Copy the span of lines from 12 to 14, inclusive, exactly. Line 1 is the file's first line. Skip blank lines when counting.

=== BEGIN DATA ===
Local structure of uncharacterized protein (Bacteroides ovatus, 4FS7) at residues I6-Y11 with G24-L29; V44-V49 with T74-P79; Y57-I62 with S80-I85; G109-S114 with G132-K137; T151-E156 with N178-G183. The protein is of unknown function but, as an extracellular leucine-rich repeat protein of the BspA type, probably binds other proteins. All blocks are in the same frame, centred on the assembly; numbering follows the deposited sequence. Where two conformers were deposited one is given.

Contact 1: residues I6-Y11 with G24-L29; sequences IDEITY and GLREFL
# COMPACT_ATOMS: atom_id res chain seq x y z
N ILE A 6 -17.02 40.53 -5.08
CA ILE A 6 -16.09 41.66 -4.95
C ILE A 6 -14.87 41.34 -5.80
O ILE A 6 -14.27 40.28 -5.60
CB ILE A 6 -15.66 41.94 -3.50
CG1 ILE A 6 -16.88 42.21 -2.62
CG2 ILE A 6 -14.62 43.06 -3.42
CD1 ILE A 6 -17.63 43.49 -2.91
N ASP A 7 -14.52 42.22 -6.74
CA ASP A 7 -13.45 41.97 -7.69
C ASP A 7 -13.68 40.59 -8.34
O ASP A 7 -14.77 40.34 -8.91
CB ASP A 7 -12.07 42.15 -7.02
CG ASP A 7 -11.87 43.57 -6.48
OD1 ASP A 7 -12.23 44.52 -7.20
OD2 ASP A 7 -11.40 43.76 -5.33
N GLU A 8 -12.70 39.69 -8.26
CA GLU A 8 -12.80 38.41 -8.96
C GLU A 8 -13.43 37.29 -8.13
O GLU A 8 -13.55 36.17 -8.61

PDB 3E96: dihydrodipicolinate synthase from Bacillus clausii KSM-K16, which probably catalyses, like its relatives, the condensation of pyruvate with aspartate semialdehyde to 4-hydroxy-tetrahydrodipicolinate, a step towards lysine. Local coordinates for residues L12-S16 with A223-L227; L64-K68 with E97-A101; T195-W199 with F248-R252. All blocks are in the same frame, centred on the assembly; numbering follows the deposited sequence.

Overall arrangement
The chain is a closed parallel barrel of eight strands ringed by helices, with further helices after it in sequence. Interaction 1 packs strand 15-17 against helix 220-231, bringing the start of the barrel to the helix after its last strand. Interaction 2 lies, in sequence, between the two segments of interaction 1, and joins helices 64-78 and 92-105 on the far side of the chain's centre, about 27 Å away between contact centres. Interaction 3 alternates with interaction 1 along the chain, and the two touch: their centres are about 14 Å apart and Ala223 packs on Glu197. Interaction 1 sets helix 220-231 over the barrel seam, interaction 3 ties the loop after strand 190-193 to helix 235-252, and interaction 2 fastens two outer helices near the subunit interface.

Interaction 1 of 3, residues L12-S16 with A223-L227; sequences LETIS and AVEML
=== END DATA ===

N ASP A 7 -14.52 42.22 -6.74
CA ASP A 7 -13.45 41.97 -7.69
C ASP A 7 -13.68 40.59 -8.34